Anyway, Bill thanks to yourself and the team there - great forum.
    160 W, 225 Ah, PWM, grid backup
  • BB.BB. Posts: 28,079Super Moderators, Administrators admin
    The "good old flooded cell lead acid"... It works best if you plan on discharging about 25% per day... That way, the next day you can get it fully recharged (or close to it at 10% to 13% rate of charge).

    The Li Ion (LiFePO4 -- Lithium Iron Phosphate is a "safer" Li Ion chemistry in general) and (some?) of the AGM batteries can recharge much faster that standard FLA batteries... Fullriver batteries can bulk much higher rate of charge (of course, that means a larger solar array for quick charging).

    I would suggest as a starting point is 2x 6 volt @ ~200 AH FLA "golf cart" batteries--At least, in the US, these are very popular, relatively cheap, and pretty forgiving. Put 2 of them in series for a 12 volt @ ~200 AH battery bank.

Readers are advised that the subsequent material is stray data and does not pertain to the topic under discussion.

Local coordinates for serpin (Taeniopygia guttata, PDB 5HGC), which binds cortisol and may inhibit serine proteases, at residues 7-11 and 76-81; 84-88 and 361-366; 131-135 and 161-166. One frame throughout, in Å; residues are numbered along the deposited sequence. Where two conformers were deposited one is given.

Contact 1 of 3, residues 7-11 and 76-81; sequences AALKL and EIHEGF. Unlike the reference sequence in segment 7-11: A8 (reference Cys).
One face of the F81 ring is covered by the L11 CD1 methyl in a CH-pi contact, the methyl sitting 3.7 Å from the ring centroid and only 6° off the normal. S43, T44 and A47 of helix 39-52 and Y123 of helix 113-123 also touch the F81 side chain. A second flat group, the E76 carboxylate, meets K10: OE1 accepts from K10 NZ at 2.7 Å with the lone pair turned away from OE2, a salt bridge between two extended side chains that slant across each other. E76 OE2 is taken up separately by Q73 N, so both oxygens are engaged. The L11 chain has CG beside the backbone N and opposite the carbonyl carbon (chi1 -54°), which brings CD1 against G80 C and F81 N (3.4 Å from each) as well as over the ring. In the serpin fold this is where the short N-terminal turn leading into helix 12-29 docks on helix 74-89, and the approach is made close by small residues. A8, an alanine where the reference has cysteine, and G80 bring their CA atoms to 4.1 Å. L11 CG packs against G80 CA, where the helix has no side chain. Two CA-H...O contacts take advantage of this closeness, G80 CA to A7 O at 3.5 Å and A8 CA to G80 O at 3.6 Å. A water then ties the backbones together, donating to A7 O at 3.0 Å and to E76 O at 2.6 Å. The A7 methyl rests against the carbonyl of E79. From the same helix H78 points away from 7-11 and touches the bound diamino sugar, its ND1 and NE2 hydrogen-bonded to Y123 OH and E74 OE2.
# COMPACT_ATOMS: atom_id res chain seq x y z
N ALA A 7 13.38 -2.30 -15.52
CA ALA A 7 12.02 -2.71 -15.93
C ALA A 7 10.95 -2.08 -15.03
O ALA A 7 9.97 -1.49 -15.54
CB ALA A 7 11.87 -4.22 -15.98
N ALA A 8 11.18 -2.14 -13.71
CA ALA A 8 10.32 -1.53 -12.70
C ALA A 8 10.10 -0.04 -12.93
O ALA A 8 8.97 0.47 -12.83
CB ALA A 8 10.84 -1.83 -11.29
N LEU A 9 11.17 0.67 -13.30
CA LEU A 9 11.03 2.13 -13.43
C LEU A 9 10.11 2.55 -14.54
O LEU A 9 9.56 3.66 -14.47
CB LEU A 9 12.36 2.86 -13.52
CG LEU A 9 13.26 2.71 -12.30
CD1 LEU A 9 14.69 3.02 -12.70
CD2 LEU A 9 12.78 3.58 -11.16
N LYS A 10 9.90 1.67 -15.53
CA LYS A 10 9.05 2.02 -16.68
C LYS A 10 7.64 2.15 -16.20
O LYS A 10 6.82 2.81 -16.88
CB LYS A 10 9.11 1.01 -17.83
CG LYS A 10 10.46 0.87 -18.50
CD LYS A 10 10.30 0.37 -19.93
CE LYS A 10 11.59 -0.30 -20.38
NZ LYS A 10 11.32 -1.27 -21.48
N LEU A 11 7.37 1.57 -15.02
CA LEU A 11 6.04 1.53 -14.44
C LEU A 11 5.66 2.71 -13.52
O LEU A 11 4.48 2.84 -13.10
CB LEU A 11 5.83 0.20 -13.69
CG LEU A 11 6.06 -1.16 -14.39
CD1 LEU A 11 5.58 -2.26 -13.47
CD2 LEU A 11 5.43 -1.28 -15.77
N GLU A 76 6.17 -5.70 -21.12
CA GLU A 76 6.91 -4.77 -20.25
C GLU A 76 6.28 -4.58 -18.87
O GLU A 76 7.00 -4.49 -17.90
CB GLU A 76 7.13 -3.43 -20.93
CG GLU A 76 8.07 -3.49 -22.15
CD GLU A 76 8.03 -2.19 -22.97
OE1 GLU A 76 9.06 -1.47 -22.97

Using the off grid home rules of thumb, this would give you something like:
    • 12 volts * 200 AH * 1/2 days storage * 0.50 max discharge * 0.85 AC inverter eff = 510 Watt*Hours of AC inverter power per cloudy day
    To charge this, a 10% solar array would be:
    • 200 AH * 14.5 volts charging * 1/0.77 panel+controller derating * 0.10 rate of charge = 377 Watt array (at 10% rate of charge)
    And if you assume 4 hours of sun minimum per day for ~9 months of the year:
    • 510 WH per day * 1/0.52 off grid AC system eff * 1/4.0 hours of sun = 245 Watt array "break even"
    500 WH per day is certainly enough to play around with (LED lighting, cell phone charging, RV water pump, some laptop usage).

    If you go with ~400 Watt array:
    • 400 Watts * 0.52 ac system eff * 4 hours of sun = 832 WH per day